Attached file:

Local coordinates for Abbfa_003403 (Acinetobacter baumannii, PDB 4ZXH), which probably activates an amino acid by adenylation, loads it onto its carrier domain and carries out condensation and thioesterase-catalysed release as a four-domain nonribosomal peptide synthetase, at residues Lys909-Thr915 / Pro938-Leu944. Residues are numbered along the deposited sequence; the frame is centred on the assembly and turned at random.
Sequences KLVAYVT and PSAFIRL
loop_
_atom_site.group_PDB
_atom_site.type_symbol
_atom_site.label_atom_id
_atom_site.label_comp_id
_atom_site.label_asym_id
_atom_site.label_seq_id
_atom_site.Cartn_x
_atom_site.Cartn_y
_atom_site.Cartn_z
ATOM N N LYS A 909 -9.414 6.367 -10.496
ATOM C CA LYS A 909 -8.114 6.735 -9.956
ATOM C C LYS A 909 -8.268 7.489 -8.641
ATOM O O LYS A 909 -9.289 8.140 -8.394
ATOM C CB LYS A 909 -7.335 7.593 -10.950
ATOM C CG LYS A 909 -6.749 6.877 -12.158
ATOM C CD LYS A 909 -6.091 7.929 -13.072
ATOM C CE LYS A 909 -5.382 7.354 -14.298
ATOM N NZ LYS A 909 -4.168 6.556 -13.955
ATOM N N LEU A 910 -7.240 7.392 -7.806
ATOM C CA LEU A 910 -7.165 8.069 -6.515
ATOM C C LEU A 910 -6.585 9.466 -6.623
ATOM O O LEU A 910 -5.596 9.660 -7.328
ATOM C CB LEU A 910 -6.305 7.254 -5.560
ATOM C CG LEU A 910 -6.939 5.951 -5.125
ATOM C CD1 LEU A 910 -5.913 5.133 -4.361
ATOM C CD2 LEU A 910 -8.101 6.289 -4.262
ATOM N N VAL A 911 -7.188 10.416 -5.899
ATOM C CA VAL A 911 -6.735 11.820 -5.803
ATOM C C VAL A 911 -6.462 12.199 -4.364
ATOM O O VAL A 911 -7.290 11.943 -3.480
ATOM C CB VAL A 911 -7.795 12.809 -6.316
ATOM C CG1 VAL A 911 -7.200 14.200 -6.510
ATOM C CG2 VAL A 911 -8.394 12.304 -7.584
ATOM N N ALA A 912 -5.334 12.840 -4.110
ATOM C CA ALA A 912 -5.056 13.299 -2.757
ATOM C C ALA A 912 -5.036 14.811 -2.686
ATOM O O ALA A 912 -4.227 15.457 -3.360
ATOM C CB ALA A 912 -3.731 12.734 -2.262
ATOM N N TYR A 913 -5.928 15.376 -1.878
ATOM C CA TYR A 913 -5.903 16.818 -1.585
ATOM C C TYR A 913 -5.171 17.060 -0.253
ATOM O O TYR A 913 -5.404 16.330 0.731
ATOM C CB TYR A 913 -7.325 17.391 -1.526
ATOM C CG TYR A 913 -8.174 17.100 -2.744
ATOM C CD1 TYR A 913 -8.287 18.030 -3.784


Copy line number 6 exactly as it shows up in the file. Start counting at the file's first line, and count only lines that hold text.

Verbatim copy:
_atom_site.label_atom_id